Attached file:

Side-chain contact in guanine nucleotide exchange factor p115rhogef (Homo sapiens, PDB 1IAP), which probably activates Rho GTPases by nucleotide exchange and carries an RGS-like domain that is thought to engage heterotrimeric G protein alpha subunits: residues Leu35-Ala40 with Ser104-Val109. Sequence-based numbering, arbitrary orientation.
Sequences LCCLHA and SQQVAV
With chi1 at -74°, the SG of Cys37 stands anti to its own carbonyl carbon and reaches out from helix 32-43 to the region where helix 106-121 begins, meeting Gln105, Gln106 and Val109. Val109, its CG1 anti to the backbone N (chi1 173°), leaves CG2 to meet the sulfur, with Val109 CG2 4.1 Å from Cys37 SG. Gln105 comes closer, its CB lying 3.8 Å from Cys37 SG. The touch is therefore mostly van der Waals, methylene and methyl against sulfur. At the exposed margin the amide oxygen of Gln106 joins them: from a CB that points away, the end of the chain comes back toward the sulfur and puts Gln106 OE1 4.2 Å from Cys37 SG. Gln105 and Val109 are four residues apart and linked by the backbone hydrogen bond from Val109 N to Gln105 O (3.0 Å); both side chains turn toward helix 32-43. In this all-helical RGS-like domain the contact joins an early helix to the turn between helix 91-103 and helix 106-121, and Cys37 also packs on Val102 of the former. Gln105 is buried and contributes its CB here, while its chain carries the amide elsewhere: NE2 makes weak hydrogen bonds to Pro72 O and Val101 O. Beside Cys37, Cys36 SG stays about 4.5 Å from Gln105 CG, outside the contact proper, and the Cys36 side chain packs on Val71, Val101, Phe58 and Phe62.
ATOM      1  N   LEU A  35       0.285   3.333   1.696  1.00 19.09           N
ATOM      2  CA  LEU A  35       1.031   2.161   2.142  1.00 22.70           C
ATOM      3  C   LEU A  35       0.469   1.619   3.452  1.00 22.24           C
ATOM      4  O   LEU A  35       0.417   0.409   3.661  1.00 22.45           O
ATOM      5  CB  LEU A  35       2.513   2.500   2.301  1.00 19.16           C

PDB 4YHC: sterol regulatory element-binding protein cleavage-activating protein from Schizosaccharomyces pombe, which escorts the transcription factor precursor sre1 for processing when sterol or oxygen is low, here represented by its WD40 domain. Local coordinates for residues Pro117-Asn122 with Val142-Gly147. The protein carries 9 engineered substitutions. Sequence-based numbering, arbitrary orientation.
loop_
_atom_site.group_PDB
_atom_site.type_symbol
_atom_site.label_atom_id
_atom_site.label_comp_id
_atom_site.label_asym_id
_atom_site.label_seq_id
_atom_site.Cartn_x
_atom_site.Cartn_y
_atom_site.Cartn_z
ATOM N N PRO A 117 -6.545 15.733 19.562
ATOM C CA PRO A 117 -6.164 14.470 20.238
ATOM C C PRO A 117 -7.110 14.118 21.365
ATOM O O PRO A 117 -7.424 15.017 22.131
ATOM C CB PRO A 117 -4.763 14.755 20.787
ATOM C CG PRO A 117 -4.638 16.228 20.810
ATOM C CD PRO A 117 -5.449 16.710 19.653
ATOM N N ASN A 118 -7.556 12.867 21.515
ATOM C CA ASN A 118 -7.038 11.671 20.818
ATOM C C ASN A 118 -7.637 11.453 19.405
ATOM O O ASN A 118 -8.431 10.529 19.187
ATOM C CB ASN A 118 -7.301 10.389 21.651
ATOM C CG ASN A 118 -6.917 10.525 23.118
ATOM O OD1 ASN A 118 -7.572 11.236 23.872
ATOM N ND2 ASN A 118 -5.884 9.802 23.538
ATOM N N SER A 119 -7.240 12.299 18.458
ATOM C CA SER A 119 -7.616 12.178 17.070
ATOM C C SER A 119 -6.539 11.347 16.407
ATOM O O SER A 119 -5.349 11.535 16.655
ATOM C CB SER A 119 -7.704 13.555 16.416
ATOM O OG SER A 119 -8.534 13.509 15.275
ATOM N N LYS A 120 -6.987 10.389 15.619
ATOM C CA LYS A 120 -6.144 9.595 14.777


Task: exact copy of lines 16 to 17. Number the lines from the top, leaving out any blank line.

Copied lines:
_atom_site.label_seq_id
_atom_site.Cartn_x